Do you wash your chicken before you cook? Don’t do it! (Our deepest apologies to Ms. Julia Child.) The likelihood is that rather than ridding the bird of bacteria you’re splattering it everywhere!
California North Coast Beer Boom Brings Water Issues
Along with all the beer flowing from the flourishing breweries of northern California comes even more wastewater full of sugar, yeast and proteins. The nutrient-packed wastewater would cause algae blooms if dumped untreated, yet wastewater plants often aren't properly equipped to do so, which has led to investments in capacity building and innovative green measures, like nutrient reuse and aeration ponds. [The Press Democrat]
Detroit's Water Renaissance: New Shorelines, Old Problems on the Detroit River
Here's a bright spot for Detroit amidst other woes: Cleaner river water. Many industrial facilities remain along the 32-mile Detroit River, although much of the heavy (heavy) industry has left and the sites have been cleaned up, which has also allowed for some concrete river bank removal. Still, under EPA supervision a lot of work needs to be done to remove abandoned buildings and to decontaminate sites. [Great Lakes Echo]
Japan to Spend Nearly $500 Million to Fix Fukushima Nuclear Crisis
Japan pledged half a billion dollars to help contain leaks and decontaminate radioactive water - enough to fill more than 130 Olympic-sized swimming pools - from the tsunami-crippled Fukushima nuclear plant. The cleanup is expected to take decades and will use unproven technology, including a plan to build an underground frozen wall around hastily-built tanks to keep the leaks from spreading. [Reuters]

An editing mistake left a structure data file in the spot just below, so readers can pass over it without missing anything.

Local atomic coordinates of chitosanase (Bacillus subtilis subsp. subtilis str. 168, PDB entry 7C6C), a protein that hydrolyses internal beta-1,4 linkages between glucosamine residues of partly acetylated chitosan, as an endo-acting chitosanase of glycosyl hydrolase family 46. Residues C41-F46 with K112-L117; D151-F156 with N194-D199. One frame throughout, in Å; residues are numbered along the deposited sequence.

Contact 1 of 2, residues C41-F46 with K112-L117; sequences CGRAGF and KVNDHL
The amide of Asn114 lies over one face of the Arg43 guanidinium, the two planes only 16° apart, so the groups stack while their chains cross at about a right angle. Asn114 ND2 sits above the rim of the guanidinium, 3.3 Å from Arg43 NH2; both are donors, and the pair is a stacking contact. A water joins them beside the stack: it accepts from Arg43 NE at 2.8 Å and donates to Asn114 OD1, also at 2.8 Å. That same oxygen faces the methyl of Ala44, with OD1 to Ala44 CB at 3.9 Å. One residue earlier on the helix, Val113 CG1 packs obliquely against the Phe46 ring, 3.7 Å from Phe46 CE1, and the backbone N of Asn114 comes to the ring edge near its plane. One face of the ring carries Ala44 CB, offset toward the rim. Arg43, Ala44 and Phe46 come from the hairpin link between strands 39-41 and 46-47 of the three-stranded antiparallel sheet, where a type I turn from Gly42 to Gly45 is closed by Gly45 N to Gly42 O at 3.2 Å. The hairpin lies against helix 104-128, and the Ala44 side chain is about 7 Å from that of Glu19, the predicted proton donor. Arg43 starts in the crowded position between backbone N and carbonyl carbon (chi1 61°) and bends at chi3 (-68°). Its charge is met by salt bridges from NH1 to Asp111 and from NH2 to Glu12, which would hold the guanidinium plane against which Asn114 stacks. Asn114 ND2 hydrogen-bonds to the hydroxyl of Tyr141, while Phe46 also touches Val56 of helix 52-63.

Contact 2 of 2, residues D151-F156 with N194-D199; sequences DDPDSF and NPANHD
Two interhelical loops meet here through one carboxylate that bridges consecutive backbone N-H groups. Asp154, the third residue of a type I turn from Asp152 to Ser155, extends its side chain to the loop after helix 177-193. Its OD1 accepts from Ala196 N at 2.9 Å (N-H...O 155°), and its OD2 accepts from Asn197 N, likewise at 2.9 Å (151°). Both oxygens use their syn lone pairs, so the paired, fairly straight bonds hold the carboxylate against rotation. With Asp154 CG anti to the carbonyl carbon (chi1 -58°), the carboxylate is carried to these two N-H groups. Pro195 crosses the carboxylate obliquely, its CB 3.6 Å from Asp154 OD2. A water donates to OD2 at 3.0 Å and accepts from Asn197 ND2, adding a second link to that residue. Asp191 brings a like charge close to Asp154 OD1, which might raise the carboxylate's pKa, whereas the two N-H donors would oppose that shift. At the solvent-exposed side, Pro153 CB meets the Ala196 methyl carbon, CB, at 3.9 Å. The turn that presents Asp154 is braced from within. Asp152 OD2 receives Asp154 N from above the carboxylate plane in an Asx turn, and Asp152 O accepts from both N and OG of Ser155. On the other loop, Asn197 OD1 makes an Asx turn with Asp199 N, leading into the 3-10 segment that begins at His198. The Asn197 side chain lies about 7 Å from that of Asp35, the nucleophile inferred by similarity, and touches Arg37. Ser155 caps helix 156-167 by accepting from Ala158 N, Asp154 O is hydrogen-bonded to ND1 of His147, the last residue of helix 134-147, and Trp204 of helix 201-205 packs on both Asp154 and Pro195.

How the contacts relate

The Best States for Residential Solar Energy
A new report ranked the 50 US states according to the potential for homeowners to install solar panels. The ranking is based not just on financial incentives, but the cost of electricity, how much sun the state receives and how much solar power the state already has. The top five: California, Hawaii, Arizona, Maryland and Delaware. At the bottom: North Dakota. [NerdWallet]
Wind Turbines Don't Hurt Property Values
Concerned that wind turbines could to ruin your neighborhood? Don't be, because a review by the Berkeley National Lab of 50,000 US home sales near wind farms found no impact to home values. [Grist]
Offshore Wind Lease Near Virginia Won By Coal Power Giant Dominion
It's great news that the fossil fuel industry is investing in an offshore wind lease near Virginia. The leased area has the potential to produce enough electricity for 700,000 homes which would normally require three large coal plants. Be prepared for a wait, though, as test turbines aren't expected until 2017, and installation by 2023. [Huffington Post]
This Photographer Is Documenting the Forgotten Female Faces of Farming
As the demographics of farming are changing, more women are joining - in fact, they are the fastest growing population of farmers! But our culture's outdated pictures of farms haven’t kept up with the times. Marji Guyler-Alaniz decided to do something about it and started documenting woman farming around the country online at FarmHer. [Smithsonian Magazine]
Water is Liquid Awesome: Crash Course Biology #2
See why water is one of the most fascinating and important substances in the universe in a downright entertaining, rollicking science video. [YouTube]
Don’t Wash Your Chicken - No Matter What Your Cookbook Says!
Do you wash your chicken before you cook? Don’t do it! (Our deepest apologies to Ms. Julia Child.) The likelihood is that rather than ridding the bird of bacteria you’re splattering it everywhere, as this nifty animation shows. [Slate]
The Downstream Effect
World Water Week is taking place this week (from September 1-6), putting the focus on the issue of water cooperation worldwide. In this photo essay, DW takes a look at some success stories and challenges involved in sharing fresh water between nations. [DW English]